Nota publicada al butlletí del 6th World Water Forum.
Public or Private? That is the question which opposed the pro “public water management and sanitation services” to the liberal approach holders the 13 March during the 6th World Water Forum.
David Boys, “Public Services International” utilities officer pledges for water management to remain public. According to him, this system guarantees access to water for all thanks to social fares. Moreover, there is no commercial secret and transparency has become a well known reality in public management.
“No money, no water!”
“Public and private water and sanitation operators are facing similar problems”, moderates Gérard Payen, President of Aquafed, The International Federation of Private Water Operators.
And he added: “water supply and management induce minimum costs that need to be financed especially through fares which cover the costs: no money no water!”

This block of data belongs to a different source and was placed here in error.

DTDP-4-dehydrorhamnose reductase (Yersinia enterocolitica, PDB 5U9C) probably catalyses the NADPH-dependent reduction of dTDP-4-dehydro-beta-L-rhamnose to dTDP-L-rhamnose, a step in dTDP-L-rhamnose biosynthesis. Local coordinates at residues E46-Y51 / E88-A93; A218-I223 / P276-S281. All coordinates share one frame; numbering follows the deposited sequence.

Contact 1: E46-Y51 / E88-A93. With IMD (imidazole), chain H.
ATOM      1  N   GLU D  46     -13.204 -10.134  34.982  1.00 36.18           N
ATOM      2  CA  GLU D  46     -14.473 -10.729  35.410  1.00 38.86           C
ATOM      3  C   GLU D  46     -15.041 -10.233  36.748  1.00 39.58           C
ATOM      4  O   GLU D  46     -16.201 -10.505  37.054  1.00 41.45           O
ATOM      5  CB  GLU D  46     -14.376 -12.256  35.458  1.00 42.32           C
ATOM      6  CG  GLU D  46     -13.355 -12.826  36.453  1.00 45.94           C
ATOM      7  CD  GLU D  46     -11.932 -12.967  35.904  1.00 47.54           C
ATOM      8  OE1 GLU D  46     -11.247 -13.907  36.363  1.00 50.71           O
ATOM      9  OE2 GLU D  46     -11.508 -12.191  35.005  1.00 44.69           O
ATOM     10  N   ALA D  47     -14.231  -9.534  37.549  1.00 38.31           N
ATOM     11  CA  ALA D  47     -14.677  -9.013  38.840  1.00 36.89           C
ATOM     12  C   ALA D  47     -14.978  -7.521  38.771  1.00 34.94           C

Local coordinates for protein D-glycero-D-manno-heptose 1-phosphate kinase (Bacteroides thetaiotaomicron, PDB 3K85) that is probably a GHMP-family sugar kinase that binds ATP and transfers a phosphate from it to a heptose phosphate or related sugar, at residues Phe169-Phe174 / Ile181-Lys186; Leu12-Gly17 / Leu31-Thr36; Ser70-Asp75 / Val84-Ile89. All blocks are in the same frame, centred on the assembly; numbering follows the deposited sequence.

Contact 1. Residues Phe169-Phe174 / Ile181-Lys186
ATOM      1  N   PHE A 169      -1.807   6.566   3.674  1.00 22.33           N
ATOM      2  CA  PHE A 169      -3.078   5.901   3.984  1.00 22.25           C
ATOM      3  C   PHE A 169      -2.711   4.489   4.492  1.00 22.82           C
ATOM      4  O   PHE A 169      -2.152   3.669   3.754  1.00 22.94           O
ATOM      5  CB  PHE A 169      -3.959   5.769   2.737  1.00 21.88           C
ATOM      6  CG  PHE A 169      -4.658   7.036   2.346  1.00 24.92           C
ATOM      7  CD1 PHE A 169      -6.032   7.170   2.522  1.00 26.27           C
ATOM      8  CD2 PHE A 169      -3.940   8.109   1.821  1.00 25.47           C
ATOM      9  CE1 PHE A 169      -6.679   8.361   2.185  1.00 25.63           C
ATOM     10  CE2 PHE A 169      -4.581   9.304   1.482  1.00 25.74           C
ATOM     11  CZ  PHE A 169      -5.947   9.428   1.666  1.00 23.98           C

Marie-Hélène Lauron, “Water for people” network coordinator testifies of the Philippines experience in the private water management. In 2007, she observed that commitments defined in contracts signed in 1997 were not respected. According to here, “reality is harsher than fiction”. Water prices have increased from 45% to 80% which excludes entire communities from accessing drinkable water, whereas water cuts are still extensive and recurrent. Furthermore, quality is insufficient. From a social perspective, several water supply company employees have lost their jobs due to profitability motives. Marie-Hélène Lauron goes one step further “water is not an economic commodity (…) its management should remain within the public sector.”
Half way between public and private, moderates Mamadou Dia, Sénégalaise des eaux Director General. As a national public operator, he entrusted the private sector with water management services.
“The mode of water and sanitation service management used is only a tool amongst several to reach the targets set by the State. The main objective is to satisfy users, secure water access and guarantee acceptable social fares to populations”. Access to water services in Senegal has increased by 120% between 1995 and 2011 due to joint cooperation between public and private actors.